White soldiers and police today rounded up hundreds of black children for not attending school, some under 10 years old, in a new crackdown that inflamed residents of this country's largest black community.
Hundreds of angry parents gathered outside the Moroka police station here this morning seeking word of missing children. By tonight, following the intervention of a group of clerics led by Anglican Bishop Desmond Tutu, most had been released, but an undetermined number of others faced the prospect of remaining in custody through the weekend.
Meanwhile, police confirmed that at least seven more persons have died in incidents of unrest, including six who were killed when police opened fire on a crowd in the small eastern Cape town of Aliwal North. The deaths, coupled with new outbreaks in black townships outside Cape Town, were further evidence that the government's nearly five-week-old state of emergency has yet to quell the political violence that has claimed more than 625 lives in the past year.
Authorities also announced the arrests of 17 more leaders of the United Democratic Front, the country's leading radical antiapartheid movement, 38 of whose leaders already have been charged with treason. The new arrests, made in Cape Town and Durban, appeared designed to forestall a march called by the front for next Wednesday on Pollsmoor Prison outside Cape Town to demand the release of jailed black nationalist leader Nelson Mandela.
The five front leaders arrested in Durban were identified as Dr. Farouk Meer, Billy Nair and Yunus Mohamed, who are classified as Asians, and blacks Noziswe Madlala and Themba Nxumalo.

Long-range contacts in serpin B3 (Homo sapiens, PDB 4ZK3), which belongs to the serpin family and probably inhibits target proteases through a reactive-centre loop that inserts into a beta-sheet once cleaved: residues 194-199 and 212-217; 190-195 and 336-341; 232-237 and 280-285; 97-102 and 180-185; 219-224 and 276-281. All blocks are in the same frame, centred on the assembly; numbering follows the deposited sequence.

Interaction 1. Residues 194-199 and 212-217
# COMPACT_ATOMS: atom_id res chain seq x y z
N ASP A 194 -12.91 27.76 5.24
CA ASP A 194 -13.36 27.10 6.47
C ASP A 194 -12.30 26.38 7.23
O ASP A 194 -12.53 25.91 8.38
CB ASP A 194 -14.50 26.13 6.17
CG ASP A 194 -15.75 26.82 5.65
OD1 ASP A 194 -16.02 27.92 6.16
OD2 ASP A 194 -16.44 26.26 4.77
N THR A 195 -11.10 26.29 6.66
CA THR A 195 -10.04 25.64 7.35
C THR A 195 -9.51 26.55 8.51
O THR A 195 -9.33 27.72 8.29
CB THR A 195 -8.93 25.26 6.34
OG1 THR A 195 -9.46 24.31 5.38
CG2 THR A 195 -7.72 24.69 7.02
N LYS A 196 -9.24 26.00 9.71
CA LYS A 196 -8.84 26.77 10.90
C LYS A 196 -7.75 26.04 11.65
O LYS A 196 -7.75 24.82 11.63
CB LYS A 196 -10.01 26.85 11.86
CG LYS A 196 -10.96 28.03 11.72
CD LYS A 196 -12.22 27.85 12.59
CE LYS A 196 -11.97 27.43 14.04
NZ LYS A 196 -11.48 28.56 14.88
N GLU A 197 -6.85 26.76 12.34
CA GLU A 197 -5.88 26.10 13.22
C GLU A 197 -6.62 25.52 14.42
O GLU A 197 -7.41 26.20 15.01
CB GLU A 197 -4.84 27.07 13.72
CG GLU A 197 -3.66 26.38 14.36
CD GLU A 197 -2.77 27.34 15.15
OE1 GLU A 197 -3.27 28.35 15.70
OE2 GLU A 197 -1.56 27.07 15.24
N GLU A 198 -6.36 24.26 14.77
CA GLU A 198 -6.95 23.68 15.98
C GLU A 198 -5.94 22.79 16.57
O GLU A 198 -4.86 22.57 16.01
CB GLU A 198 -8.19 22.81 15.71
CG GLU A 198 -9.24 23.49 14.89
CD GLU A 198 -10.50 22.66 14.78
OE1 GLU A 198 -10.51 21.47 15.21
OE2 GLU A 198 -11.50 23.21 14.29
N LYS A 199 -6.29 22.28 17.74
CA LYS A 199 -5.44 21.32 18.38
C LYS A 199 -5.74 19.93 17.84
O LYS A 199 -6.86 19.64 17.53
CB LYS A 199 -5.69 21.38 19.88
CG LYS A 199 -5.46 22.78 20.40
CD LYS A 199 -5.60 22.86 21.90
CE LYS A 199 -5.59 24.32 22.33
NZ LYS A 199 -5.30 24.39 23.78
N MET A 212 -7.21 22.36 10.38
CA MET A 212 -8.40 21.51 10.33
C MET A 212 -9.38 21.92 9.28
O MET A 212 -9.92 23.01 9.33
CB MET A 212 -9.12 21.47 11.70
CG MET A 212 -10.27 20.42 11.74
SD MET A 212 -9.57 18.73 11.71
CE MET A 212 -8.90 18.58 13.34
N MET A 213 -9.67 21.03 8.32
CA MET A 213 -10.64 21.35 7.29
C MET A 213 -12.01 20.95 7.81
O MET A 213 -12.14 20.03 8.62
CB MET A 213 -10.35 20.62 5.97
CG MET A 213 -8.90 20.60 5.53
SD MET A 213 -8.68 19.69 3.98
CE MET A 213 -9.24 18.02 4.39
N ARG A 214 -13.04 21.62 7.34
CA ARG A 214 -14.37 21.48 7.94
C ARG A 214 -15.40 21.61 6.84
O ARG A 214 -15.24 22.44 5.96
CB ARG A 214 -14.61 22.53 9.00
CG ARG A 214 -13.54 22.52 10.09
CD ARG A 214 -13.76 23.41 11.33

Opposition sources said that the Rev. Allan Boesak, a leading dissident and front founder, failed to arrive at a speaking engagement near Cape Town tonight and could not be reached at home, Reuter reported from Johannesburg. They sources said that he could be in police detention but noted that some activists had gone into hiding.
The roundup of children in Soweto started yesterday with about 300 arrests of students caught outside school grounds by soldiers. Witnesses said some of the children were beaten with whips that are standard issue to soldiers and police. Most of them, including the youngest group, spent the night in jails, according to parents interviewed today.
The troops were enforcing new antiboycott regulations issued last week that make it a crime for students to be off school grounds during school hours. The rules, promulgated under the government's sweeping emergency decree, are an attempt to crush what has been one of the main weapons of young black activists seeking to demonstrate opposition to white minority rule and the government's apartheid system of segregation.
The white police commander for Soweto, Brigadier Jan Coetzee, was quoted in today's issue of The Sowetan newspaper as saying, "We are cracking down. We will not allow 5,000 stupid students to disregard law and order in Soweto. . . . We are going to bring the school situation back to normal."
The newspaper also quoted Coetzee as saying it was "quite possible" that as many as 50 pupils between the ages of 7 and 10 had been arrested.
Hundreds more students were picked up today, many of them at Fidelitas High School in the township known as Diepkloof. Witnesses said most of the students, along with three teachers, were arrested on school grounds, throwing the entire school into chaos. They were hauled off to Moroka station in four Army vehicles.
"They came and took us right out of class," said Viviens Davis, 16, who was held for about five hours today before his release. "They didn't tell us anything, they just made us move into trucks."